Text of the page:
• Obtaining stipulated environmental clearances: The policy stipulates obtaining an NOC (no objection certificate) from Maharashtra Pollution Control Board (MPCB) for solar projects and from the Department of Geology and Mining in case the project is to be set up within a mineral rich district. This was not specified in the previous policy. However, it remains to be seen whether it is a progressive step for socio-environmental governance or whether it merely translates into another administrative hurdle. Further, the procedure of obtaining this clearance as well as implications of not obtaining the same, are not clear.
  • Implementing provisions related to long term open access: For large scale solar projects, the policy promotes availing long-term open access (LTOA) by developers (with a minimum period of 10 years) to make the projects financially viable. The share of LTOA in total OA power consumption in Maharashtra is negligible. For example, in 2018-19, only 5 MUs were consumed under LTOA out of the total 4073 MUs of power consumed by OA consumers within the state. Hence, the provision is expected to provide certainty in long term to both DISCOMs (in terms of demand) and generators (in terms of revenue). Rightly so, the onus of fixing this time limit has been left to MERC, which might decide otherwise. There has been no proceedings initiated to deliberate this provision before the MERC. Thus, there is no long-term clarity for the project owner, as was envisioned by this provision in the first place.

Having discussed few progressive provisions that need careful consideration, let us briefly look at some  welcome provisions which can be replicated in other states. First, it provides policy certainty for a 4-year time period. Second, the policy provides a clear transition for projects under implementation as per the previous policy11, ensuring continuity and certainty between two successive policies. Projects which are registered by April 202112 and are commissioned till 30th Dec 2021 are allowed to avail the benefits of the previous policy. Apart from this, a single window web portal will be developed to get permits, approvals, consents, etc. from various administrative departments. This will help in reducing the delays to get the required clearances from various departments, thus making them accountable as well as aiding smoother inter-departmental communication. Further, the policy deals with land availability provisions, detailing different models of procurement of private and public land. It also has provisions to allow the use of seasonal partially submerged lands for project development. In addition, solar projects can be installed to supply water in urban and rural areas, resulting in lesser dependency of local bodies on DISCOM power and shifting such load to day time. Moreover, Maharashtra’s policy currently exists in the vernacular language which does promote better access. Nevertheless, going forward, an additional English version of the policy would also help with better outreach to investors and other states. 

Commentary

The approach of these two policies is distinct from one another. While one would expect this given the distinct state realities, the issue here remains that neither state succeeds in prioritising clear and effective policy provisions to promote RE development.  Maharashtra is predominantly focused on capacity addition and specification of targets under each category, which in itself is a reiteration of already committed RPO targets of the state. It reads more as a clarificatory document, providing little inducement or impediment to the RE sector. On the other hand, Gujarat is focused on managing sales migration across various categories driven by falling renewable energy prices. Given the DISCOM focused approach in the policy, C&I consumers will have to navigate through plenty of hoops, particularly if the regulator/DISCOMs adopt the suggested approach.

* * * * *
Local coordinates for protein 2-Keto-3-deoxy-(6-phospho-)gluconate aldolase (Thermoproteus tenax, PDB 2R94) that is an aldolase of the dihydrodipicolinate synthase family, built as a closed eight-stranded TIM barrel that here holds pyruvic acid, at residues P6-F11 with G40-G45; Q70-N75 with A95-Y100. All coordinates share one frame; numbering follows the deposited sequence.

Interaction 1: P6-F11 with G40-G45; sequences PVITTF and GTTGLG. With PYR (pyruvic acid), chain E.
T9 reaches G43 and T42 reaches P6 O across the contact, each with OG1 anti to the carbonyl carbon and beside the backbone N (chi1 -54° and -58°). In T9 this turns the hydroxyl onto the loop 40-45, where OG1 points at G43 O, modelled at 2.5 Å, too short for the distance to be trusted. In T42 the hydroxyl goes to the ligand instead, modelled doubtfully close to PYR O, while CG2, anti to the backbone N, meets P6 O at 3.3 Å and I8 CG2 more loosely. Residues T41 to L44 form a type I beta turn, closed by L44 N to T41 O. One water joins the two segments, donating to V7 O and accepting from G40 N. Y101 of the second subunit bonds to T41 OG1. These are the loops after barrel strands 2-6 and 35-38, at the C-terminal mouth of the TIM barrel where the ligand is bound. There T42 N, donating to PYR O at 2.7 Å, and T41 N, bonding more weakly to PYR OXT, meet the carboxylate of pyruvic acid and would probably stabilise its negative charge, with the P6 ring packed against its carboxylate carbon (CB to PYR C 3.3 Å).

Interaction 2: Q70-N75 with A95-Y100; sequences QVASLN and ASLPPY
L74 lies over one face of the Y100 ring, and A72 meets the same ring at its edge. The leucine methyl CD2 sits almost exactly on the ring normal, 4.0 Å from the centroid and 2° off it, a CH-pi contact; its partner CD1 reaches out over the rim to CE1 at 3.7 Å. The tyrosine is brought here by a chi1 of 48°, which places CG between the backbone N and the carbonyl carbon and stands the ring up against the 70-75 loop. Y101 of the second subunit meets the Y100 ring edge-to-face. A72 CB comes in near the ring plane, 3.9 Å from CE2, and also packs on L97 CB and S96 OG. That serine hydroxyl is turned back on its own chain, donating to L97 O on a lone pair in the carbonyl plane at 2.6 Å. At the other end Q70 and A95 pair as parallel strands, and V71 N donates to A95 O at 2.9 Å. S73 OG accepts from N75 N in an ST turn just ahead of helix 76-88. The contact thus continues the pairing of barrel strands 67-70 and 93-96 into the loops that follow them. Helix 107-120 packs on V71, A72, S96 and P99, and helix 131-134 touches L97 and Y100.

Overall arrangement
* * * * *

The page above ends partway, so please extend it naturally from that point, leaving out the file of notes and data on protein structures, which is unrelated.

Both the states have an explicit provision to conduct a mid-term review of their respective policies. Given the sector’s dynamic nature, this provides an opportunity for course correction, and the states should utilise it especially if there are changes in technology or any lacunae in its implementation process. With respect to effective implementation of the policy, Maharashtra has detailed provisions to facilitate the application process as well as the completion of projects within the stipulated time. The Gujarat policy remains mute on any such provisions. The Gujarat policy also does not include any provisions for the ‘bridge projects’, i.e projects registered under the previous policy but not yet commissioned.  Treatment to be given to such projects must be explicitly mentioned in the policy to ensure continuity. It must be noted that all of the above provisions will hold water only if they are operationalized, instead of just remaining on paper.

The RE-rich states of Maharashtra and Gujarat are often seen as the front-runners in the RE policy and regulatory space. Yet, neither of their current policies succeed in sending the right market signals, responding to emerging technologies and building the investors’ confidence. There seems limited impetus for furthering investment in emerging technologies (such as storage) and limited attention to investments in small scale distributed solar projects (be it rooftop, solar for EVs, solar and storage solutions for public bodies such as hospitals, water works, etc). Another way to cement market enthusiasm would have been to provide certainty and clarity to consumers on various provisions. However, the treatment of captive and banking provisions in Gujarat will impede investors’ confidence. Instead, the policies could have encouraged investment through specific measures such as encouraging regulators to provide relaxation of DT capacity limits, annual banking options with a suitable compensation framework and by specifying targets for storage investments by utilities.